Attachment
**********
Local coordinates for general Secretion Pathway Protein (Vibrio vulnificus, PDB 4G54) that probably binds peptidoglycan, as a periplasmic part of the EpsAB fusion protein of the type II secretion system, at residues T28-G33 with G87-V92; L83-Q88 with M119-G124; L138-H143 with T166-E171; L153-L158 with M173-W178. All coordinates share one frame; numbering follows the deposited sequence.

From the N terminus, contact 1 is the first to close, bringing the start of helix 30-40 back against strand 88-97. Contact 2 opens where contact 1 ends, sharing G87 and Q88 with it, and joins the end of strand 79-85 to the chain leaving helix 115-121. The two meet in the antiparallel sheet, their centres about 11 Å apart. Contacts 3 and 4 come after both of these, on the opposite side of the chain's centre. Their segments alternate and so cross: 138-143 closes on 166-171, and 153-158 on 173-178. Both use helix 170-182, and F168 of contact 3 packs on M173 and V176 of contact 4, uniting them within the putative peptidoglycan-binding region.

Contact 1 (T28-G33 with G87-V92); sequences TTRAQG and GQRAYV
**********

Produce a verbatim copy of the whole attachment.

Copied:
Local coordinates for general Secretion Pathway Protein (Vibrio vulnificus, PDB 4G54) that probably binds peptidoglycan, as a periplasmic part of the EpsAB fusion protein of the type II secretion system, at residues T28-G33 with G87-V92; L83-Q88 with M119-G124; L138-H143 with T166-E171; L153-L158 with M173-W178. All coordinates share one frame; numbering follows the deposited sequence.

From the N terminus, contact 1 is the first to close, bringing the start of helix 30-40 back against strand 88-97. Contact 2 opens where contact 1 ends, sharing G87 and Q88 with it, and joins the end of strand 79-85 to the chain leaving helix 115-121. The two meet in the antiparallel sheet, their centres about 11 Å apart. Contacts 3 and 4 come after both of these, on the opposite side of the chain's centre. Their segments alternate and so cross: 138-143 closes on 166-171, and 153-158 on 173-178. Both use helix 170-182, and F168 of contact 3 packs on M173 and V176 of contact 4, uniting them within the putative peptidoglycan-binding region.

Contact 1 (T28-G33 with G87-V92); sequences TTRAQG and GQRAYV